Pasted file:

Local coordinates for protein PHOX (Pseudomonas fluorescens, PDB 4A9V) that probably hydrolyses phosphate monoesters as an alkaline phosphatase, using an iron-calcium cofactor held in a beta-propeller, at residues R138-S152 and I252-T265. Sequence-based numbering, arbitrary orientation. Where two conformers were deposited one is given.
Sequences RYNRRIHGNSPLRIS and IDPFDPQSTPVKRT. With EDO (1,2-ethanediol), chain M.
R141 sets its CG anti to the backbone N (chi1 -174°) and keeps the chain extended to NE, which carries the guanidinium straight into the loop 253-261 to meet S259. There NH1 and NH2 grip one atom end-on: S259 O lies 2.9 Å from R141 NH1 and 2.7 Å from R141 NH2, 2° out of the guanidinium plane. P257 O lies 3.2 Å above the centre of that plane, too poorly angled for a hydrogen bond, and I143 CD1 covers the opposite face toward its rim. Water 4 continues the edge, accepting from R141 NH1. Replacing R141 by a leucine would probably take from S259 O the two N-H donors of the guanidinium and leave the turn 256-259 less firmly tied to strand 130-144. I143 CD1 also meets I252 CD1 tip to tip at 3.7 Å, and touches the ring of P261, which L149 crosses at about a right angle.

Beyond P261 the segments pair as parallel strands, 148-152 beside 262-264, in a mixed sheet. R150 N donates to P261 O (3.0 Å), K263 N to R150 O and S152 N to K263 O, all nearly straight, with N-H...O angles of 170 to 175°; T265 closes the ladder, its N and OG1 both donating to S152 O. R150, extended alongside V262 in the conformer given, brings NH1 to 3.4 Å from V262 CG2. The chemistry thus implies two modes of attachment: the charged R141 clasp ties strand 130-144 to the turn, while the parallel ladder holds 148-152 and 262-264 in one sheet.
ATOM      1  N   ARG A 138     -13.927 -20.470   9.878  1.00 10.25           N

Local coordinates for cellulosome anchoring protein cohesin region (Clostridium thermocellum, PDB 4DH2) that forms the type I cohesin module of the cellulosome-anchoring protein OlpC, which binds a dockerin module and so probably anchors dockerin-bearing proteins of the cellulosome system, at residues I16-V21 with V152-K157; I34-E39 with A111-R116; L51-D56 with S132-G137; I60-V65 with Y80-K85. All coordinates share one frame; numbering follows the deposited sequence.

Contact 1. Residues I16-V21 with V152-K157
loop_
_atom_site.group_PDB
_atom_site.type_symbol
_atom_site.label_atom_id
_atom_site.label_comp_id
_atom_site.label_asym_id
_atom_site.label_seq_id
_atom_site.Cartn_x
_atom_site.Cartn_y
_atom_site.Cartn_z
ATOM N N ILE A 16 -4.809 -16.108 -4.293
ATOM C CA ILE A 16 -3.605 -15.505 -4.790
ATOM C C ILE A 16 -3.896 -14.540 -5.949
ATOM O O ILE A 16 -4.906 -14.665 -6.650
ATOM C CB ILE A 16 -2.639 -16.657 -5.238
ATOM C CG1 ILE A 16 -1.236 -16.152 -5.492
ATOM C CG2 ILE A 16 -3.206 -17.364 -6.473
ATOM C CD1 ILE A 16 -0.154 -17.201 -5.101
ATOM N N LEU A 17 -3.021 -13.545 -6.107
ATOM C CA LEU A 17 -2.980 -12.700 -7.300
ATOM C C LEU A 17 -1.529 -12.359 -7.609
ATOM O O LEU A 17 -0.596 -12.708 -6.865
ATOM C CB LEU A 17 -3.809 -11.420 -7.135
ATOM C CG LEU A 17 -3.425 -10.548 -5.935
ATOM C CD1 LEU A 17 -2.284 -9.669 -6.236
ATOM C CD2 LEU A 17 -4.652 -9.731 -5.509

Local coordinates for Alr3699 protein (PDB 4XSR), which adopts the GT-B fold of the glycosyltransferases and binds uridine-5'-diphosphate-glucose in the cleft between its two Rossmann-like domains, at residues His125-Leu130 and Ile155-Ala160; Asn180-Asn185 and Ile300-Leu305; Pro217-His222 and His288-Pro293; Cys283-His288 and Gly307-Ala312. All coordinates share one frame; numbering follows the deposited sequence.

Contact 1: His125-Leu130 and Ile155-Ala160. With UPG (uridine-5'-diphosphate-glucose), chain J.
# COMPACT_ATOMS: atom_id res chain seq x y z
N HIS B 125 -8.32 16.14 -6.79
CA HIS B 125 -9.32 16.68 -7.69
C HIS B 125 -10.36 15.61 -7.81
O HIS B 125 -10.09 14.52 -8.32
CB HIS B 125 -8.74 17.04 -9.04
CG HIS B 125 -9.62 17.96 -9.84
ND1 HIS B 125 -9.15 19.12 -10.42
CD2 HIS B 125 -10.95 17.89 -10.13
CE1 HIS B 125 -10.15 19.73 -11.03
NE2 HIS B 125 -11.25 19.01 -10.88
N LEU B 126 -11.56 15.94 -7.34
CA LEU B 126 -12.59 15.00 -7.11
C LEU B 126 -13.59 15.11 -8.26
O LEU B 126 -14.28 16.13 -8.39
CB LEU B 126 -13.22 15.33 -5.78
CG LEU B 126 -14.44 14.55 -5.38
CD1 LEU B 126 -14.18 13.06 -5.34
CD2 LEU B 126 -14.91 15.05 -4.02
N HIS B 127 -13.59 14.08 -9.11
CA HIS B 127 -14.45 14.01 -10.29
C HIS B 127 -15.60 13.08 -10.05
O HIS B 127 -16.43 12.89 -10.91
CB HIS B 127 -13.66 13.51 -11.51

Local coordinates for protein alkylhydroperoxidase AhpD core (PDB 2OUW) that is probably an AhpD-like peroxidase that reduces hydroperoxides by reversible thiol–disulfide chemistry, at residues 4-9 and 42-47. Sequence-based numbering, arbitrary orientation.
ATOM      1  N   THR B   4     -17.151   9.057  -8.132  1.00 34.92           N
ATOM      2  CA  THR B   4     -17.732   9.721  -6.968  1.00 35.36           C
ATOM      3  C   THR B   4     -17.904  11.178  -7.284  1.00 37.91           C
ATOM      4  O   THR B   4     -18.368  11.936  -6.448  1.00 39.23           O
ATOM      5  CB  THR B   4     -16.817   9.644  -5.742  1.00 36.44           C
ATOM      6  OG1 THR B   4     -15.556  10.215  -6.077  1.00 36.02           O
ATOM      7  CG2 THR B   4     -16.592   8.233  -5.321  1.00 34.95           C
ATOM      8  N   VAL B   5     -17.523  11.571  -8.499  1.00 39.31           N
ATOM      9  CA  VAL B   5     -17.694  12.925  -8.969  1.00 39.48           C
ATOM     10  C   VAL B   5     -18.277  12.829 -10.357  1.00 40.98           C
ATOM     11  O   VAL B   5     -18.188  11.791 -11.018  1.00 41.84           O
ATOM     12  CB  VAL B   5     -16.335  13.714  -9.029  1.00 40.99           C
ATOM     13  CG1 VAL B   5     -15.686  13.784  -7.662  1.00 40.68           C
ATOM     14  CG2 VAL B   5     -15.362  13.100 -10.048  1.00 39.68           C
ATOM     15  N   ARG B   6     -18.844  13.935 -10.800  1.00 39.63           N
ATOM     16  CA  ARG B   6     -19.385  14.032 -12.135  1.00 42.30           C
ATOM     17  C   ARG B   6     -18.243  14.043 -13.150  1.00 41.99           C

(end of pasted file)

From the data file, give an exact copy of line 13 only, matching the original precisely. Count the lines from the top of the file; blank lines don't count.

_atom_site.label_asym_id